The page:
“All he really knew was that if he stayed here he would soon be the property of things that buzzed and snorted and hissed, that gave off fumes or stenches. In six months, he would be the owner of a large pink, trained ulcer, a blood pressure of algebraic dimensions, a myopia this side of blindness, and nightmares as deep as oceans and infested with improbable lengths of dream intestines through which he must violently force his way each night.” – The Illustrated Man by Ray Bradbury

Be wary of a busy life.  In today’s fast-track age, business and technological innovation and growth is constantly making and meeting demands.  In terms of making demands, economic progress sits on the fulcrum of quid pro quo or this for that.  For instance, for industries to continue growing they make demands on their labor force such as their time, which is not limited to only their workplace.  As we are accustomed to hearing jobs today are rarely from X time to X time, so either workforce members take work home or they spend more time at work then at home.  In either case industries and individuals alike have trouble with finding and securing balance.  As the adage states when people are at work they are thinking about not working and when people are not working they think about work.  In the end the result is loss of time living in the present and giving our focused attention to those around us, in addition to accumulated stress.

On the other hand, in terms of meeting demands, capitalism also serves society benevolently on the surface by resolving societal problems.  For example, advocates of social media claim credit for improving communication between people by lessening distance.  While there is some truth behind the claim as demonstrated by military families communicating via Facebook or citizens living under an oppressive regime communicating with the outside world states via Twitter, social media has also harmed communication by contributing to loss of meaningful face-to-face communication and connection.  So, progress requires examination in order to decipher whether it is real, fixed (created the problem and solution), or an uneven exchange (who gains the benefits and who pays the costs).  Thus, unexamined progress comes with an opportunity-cost: either seizes external over internal progress or vice versa.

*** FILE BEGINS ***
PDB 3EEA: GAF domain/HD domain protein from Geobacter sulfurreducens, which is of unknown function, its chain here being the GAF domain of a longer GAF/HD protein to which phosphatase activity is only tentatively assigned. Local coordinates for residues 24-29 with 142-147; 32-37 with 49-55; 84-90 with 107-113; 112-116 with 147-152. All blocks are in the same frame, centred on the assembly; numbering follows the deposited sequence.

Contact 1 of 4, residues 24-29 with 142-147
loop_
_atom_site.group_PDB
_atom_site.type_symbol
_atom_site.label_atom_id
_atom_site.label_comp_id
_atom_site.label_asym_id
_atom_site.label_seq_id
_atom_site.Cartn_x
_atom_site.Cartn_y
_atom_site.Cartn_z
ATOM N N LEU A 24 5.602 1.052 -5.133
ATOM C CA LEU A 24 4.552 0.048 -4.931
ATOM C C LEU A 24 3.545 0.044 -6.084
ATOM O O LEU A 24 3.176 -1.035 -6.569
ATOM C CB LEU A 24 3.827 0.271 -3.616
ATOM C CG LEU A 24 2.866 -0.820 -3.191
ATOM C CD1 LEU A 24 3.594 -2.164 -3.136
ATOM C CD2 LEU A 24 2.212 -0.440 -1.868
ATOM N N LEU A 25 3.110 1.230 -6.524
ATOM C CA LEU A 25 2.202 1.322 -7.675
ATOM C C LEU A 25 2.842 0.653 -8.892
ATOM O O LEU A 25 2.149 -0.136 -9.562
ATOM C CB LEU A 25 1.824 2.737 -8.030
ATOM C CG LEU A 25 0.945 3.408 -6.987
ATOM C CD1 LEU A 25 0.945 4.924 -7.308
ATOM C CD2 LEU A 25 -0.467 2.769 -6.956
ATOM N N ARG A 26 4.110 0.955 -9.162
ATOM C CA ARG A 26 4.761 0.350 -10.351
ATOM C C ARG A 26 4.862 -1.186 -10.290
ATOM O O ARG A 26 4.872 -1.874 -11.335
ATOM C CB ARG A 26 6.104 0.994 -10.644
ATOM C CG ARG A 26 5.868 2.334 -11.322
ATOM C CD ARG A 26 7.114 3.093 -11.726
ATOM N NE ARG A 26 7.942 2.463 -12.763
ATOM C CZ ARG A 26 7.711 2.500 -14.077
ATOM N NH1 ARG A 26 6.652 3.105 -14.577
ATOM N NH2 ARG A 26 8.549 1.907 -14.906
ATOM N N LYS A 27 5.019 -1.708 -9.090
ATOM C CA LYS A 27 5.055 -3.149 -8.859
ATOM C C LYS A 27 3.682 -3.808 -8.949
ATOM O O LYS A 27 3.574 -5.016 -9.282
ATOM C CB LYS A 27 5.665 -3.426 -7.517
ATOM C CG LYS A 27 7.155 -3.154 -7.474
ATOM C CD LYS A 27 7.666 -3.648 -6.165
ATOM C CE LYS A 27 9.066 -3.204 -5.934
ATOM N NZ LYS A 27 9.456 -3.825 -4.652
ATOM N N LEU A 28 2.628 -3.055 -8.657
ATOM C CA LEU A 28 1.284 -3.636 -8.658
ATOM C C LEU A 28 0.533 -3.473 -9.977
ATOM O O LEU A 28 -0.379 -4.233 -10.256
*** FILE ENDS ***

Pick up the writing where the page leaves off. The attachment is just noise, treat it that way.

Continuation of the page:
One common stressor among the general public is work oriented.  A rising concern is the lack of play, whether creative, contemplative, active, or others.  Lack of time is a usual culprit.  Again, human time and energy is finite; therefore, balance is required for productivity and societal contribution on the macro-scale as well as work and home life balance and play for the individual on the micro-scale.  Both are needed for survival and wellness.  Studies show how stress contributes to illness and premature death.  Individuals today are hard-pressed to set aside time for play or to decompress due to work; they are literally dying as a result as well as metaphorically dying by not living.  Because of technological innovation and division of labor, we have more time today then we had years ago, because we can rely on each other for needs.  We do not have to farm our own food for instance.  Farmers remove the burden from the rest of society to grow their own food, which frees more time for them.

Consciously make an effort to eliminate stress; combat it with play.  Master your time and find balance in order to do justice to both work and personal spheres.

Exercise: Find an outlet by which you are able to engage in play.

Bonus: Identify a strategy by which to control, reduce, and eliminate stress.

~ One of my outlets by which I engage in play is practice playing acoustic guitar.  One of my strategies to reduce stress is meditation practice.

*A moment of silence for 9/11/2001 remembrance and reflection please



Leave a Reply

Fill in your details below or click an icon to log in: Logo

You are commenting using your account. Log Out /  Change )

Twitter picture

You are commenting using your Twitter account. Log Out /  Change )

Facebook photo

You are commenting using your Facebook account. Log Out /  Change )

Connecting to %s